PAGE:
Adenoids are specialized lymph tissue and are located in the back of the nose, above the mouth. By acting as a filter, the adenoids remove bacteria from the air we breathe and help the body defend itself against infection and disease.
On occasion, the adenoids can begin to malfunction. When this occurs, the adenoids frequently swell and obstruct breathing through the nose. Chronic mouth breathing is often a complaint of enlarged adenoids; as are frequent infections, infected or pus-like nasal drainage, and taking frequent pauses during eating to get a breath of air. When any of these symptoms occur, it may be necessary for your child to have adenoid surgery, referred to as adenoidectomy.
Adenoidectomy patients may experience the following symptoms post-surgery:
Discomfort: This is usually minimal. Plain acetaminophen works well. Be sure to avoid aspirin-containing products and ibuprofen, since they can cause bleeding.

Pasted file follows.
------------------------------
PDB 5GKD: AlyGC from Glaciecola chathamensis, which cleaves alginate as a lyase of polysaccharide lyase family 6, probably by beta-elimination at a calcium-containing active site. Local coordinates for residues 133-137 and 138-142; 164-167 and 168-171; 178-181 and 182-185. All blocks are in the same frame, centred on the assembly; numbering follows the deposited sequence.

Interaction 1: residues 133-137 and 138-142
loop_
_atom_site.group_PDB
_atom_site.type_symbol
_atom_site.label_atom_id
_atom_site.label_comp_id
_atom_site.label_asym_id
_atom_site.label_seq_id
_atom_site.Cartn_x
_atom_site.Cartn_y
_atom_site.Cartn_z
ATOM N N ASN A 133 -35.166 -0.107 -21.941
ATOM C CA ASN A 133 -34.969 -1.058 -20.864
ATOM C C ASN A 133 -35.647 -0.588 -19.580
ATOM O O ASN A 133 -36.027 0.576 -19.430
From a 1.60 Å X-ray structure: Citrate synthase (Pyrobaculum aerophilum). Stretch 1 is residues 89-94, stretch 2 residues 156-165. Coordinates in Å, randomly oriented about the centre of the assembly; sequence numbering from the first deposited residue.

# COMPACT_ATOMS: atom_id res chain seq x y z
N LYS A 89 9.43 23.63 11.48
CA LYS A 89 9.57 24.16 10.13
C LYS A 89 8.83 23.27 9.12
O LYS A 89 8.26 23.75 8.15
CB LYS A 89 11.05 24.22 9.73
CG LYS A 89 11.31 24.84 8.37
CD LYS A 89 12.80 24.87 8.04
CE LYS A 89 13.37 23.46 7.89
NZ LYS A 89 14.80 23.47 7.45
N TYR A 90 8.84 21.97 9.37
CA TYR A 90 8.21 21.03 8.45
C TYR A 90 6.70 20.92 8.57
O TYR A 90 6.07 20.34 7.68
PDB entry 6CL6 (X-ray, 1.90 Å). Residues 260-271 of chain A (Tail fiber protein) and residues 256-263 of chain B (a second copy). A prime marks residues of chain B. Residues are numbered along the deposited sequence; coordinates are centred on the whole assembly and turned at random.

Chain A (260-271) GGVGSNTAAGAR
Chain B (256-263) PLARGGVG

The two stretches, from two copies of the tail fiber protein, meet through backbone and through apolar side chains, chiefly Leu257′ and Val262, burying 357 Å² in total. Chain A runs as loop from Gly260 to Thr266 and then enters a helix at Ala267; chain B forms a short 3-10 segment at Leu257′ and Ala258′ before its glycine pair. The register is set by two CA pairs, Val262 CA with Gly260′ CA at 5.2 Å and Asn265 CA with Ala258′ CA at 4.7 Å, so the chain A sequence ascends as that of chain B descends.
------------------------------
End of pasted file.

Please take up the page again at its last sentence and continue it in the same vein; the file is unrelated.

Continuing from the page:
Nausea: This is also usually minimal. Should this occur, the physician can prescribe a medication to help alleviate the symptoms.
Bleeding/Drainage: Occasionally there is a small amount of blood noted around the nostrils when returning from the recovery room. Should bleeding like a constant drip occur (that doesn't stop with rest or quiet activity), be sure to contact your physician.
Dismissal: Most adenoidectomy patients ready to be dismissed 2 – 6 hours after their surgery, provided they are drinking fluids and are not nauseated.
- No vigorous activity for one week following surgery.
- No vigorous nose blowing for at least one week, as it may cause bleeding
- The patient should be able to return to school/day care/work the following day.
- Encourage fluids. Water, soft drinks, juice, and popsicles are good choices. May have a regular diet as desired.
Follow-up appointment: This will be scheduled with the physician for 1 – 2 weeks after adenoids surgery discharge.